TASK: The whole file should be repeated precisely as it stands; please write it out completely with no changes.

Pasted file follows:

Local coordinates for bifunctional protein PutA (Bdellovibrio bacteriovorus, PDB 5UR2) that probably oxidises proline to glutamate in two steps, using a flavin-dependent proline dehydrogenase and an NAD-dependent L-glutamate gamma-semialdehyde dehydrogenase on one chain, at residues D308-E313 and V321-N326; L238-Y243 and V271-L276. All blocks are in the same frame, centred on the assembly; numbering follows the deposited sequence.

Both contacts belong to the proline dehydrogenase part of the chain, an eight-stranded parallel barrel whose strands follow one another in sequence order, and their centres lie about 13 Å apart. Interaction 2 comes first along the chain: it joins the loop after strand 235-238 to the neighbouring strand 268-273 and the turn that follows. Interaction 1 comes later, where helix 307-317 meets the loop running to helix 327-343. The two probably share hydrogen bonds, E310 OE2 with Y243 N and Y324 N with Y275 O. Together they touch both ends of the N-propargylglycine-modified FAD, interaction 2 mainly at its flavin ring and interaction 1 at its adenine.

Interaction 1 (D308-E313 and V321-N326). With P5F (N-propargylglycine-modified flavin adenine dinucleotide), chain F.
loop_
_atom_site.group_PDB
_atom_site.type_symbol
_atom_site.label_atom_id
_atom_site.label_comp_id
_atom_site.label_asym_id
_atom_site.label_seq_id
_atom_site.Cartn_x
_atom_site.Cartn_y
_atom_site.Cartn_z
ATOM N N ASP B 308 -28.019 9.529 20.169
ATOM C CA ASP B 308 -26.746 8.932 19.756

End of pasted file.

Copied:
Local coordinates for bifunctional protein PutA (Bdellovibrio bacteriovorus, PDB 5UR2) that probably oxidises proline to glutamate in two steps, using a flavin-dependent proline dehydrogenase and an NAD-dependent L-glutamate gamma-semialdehyde dehydrogenase on one chain, at residues D308-E313 and V321-N326; L238-Y243 and V271-L276. All blocks are in the same frame, centred on the assembly; numbering follows the deposited sequence.

Both contacts belong to the proline dehydrogenase part of the chain, an eight-stranded parallel barrel whose strands follow one another in sequence order, and their centres lie about 13 Å apart. Interaction 2 comes first along the chain: it joins the loop after strand 235-238 to the neighbouring strand 268-273 and the turn that follows. Interaction 1 comes later, where helix 307-317 meets the loop running to helix 327-343. The two probably share hydrogen bonds, E310 OE2 with Y243 N and Y324 N with Y275 O. Together they touch both ends of the N-propargylglycine-modified FAD, interaction 2 mainly at its flavin ring and interaction 1 at its adenine.

Interaction 1 (D308-E313 and V321-N326). With P5F (N-propargylglycine-modified flavin adenine dinucleotide), chain F.
loop_
_atom_site.group_PDB
_atom_site.type_symbol
_atom_site.label_atom_id
_atom_site.label_comp_id
_atom_site.label_asym_id
_atom_site.label_seq_id
_atom_site.Cartn_x
_atom_site.Cartn_y
_atom_site.Cartn_z
ATOM N N ASP B 308 -28.019 9.529 20.169
ATOM C CA ASP B 308 -26.746 8.932 19.756